This amendment strengthens employees’ ability to pursue unpaid superannuation as a rightful entitlement. It particularly benefits employees who are not covered by industry awards or enterprise agreements that already include a provision for superannuation entitlements.

Changes to Employee Authorised Deductions from Their Pay

The Protecting Worker Entitlements Bill introduces new provisions that expand the circumstances in which employees can authorise employers to make valid deductions from their payments, provided these deductions primarily benefit the employee.

Currently, employees are required to provide written authorisation for each variation in the amount of an authorised deduction (e.g., paying health insurance premiums directly from wages). Failure to provide a written variation promptly may result in the employee losing access to the service.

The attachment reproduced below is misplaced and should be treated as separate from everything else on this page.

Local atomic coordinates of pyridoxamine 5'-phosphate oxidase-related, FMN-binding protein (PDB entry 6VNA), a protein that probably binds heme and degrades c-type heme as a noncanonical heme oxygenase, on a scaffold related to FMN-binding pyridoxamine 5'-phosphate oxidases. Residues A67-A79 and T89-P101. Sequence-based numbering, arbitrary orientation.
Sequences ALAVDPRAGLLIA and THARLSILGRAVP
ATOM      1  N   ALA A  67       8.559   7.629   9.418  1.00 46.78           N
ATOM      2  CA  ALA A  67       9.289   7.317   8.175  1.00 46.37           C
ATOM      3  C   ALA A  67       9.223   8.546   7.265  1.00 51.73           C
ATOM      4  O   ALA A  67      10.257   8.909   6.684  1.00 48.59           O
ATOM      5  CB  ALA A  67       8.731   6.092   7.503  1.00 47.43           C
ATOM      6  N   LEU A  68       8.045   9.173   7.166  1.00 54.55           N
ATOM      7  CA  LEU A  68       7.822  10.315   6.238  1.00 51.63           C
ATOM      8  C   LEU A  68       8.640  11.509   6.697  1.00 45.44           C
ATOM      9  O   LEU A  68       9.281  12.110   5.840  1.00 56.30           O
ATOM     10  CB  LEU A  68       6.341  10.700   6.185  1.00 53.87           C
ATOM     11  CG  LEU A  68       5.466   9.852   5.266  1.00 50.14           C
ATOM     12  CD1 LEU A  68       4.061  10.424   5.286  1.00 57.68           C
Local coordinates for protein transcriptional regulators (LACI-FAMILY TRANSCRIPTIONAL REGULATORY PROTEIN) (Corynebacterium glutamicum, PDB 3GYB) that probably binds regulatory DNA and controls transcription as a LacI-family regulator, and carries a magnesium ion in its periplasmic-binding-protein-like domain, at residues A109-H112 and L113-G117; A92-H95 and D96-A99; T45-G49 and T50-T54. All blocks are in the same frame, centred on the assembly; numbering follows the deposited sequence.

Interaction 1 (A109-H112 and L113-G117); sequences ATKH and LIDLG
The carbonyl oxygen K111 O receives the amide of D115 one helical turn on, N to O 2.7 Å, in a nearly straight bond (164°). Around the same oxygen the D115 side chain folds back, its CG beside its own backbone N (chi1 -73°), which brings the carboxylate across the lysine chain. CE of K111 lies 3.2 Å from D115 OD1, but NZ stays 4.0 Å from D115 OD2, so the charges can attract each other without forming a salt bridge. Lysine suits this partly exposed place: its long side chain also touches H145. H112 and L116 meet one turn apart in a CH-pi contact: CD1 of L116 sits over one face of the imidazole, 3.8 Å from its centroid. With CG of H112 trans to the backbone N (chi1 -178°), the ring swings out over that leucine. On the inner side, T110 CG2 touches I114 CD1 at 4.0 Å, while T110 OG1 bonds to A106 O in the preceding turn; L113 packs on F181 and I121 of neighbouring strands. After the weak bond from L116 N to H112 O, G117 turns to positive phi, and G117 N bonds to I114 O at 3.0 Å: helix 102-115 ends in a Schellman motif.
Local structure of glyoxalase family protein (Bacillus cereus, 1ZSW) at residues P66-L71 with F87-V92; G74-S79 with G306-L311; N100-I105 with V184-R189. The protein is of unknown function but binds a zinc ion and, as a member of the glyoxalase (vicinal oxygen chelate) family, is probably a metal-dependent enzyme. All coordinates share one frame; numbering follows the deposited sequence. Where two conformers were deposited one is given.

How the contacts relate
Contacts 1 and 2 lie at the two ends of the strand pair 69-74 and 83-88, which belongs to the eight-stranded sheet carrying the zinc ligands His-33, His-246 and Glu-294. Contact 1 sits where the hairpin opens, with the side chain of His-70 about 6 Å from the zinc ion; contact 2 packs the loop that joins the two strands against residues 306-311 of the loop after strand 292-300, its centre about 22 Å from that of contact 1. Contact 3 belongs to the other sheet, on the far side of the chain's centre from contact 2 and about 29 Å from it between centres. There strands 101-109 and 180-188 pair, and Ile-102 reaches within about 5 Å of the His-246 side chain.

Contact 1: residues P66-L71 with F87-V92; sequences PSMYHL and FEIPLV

Under the new provisions, employees can provide a single authorisation that allows employers to make deductions for varying amounts. This flexibility accommodates changes in fees for specified deductions, eliminating the need for a new written authorisation each time the deduction amount varies.

These changes take effect from 30 December 2023.

Regulations will outline the specific wording for authorisations, indicating whether the deduction is for a fixed amount or if it may vary over time.

Other Changes

In addition to the these amendments, the Protecting Worker Entitlements Bill introduces several other changes:

  • Clarifying the operation of the Fair Work Commission workplace determinations and enterprise agreements.